For Adverse Drug Reaction and Desensitization Medical Professionals
Guidelines for Outside Desensitizations
Patients can only be evaluated as candidates for desensitizations by an allergist.
A risk assessment is necessary for each patient who needs desensitization: high risk patients have either a life threatening initial reaction with hypotension and/or desaturation, have cardiac risk and/or are on beta blockers, have low FEV1< 80%.
All high risk patients need to be placed in the Medical Intensive Care Unit for their desensitization.
Non high risk patients can be done in an outpatient infusion center with a 1:1 nurse to patient ratio and an attending allergist for care.
An allergist has to order the desensitization protocol and needs a consent from the patient at each desensitization.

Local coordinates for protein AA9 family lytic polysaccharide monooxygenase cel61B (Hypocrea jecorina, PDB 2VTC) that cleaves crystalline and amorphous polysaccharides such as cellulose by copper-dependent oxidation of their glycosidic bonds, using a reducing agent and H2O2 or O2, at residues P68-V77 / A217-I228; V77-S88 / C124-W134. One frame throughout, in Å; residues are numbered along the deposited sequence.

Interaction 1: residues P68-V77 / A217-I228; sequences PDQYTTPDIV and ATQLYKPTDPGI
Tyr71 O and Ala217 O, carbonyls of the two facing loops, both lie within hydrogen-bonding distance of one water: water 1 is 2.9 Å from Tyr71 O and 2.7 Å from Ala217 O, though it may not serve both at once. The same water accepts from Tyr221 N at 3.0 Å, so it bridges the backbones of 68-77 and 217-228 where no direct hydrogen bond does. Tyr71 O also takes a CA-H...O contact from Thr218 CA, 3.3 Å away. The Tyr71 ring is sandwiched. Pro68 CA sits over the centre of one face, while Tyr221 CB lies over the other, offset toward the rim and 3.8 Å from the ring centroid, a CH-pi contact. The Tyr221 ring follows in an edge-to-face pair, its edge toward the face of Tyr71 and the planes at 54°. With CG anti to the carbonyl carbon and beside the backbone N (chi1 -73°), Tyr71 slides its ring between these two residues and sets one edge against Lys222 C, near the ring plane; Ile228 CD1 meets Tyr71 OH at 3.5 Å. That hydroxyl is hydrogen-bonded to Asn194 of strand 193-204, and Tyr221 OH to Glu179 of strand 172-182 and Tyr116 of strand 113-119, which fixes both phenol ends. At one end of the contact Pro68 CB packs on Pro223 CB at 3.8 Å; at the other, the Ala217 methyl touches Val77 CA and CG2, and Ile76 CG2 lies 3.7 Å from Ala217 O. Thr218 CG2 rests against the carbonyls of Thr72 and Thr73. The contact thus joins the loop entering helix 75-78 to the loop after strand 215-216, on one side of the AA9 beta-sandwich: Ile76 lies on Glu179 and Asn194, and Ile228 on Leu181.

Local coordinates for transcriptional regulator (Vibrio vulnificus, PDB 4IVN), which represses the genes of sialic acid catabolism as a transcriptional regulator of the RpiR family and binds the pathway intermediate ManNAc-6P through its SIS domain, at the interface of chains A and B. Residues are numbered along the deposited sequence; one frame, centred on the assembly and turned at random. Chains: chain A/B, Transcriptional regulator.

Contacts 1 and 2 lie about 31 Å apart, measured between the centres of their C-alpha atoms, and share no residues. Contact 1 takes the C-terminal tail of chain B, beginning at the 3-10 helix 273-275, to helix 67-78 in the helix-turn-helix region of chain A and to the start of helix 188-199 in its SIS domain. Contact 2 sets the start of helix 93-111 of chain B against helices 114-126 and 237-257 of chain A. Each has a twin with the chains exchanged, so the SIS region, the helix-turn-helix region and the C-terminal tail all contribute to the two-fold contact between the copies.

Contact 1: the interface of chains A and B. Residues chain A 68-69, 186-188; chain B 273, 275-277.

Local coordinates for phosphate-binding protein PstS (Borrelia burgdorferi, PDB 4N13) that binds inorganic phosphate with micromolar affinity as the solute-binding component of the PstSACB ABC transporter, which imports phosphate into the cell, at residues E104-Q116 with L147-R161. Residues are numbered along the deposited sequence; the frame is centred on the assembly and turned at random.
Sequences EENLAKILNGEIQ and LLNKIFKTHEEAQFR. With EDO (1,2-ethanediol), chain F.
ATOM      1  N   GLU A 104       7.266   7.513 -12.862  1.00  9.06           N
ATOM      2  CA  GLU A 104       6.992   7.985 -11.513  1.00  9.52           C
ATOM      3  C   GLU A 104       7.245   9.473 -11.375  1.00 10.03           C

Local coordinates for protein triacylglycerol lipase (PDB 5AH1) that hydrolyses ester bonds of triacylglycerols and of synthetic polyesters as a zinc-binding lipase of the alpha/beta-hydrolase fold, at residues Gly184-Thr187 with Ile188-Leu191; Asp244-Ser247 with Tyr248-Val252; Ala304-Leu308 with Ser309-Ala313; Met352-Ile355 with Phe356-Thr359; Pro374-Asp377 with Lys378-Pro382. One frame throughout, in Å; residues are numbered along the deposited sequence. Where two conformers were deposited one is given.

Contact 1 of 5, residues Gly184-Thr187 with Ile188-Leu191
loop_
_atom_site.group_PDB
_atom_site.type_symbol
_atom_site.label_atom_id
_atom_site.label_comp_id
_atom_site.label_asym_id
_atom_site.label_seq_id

The desensitization protocol needs to be explained to the nurse and pharmacist prior to desensitization.
The allergist needs to have a face to face interaction with the patient on the day of the desensitization, do a history, a physical exam and reassess the risk during desensitization. He/she needs to be at the site when the first dose is administered.
The allergist needs to be available during the entire desensitization at less than 3 minute distance from the desensitization site and come to the site if there is a reaction. Communication with the nurses needs to be immediate and cell phone contact is preferred.
Instructions are given to the nurses in writing regarding treatment for reactions but the allergist is responsible for the orders and once a reaction has occurred he/she needs to see the patient and assess if the desensitization can be continued.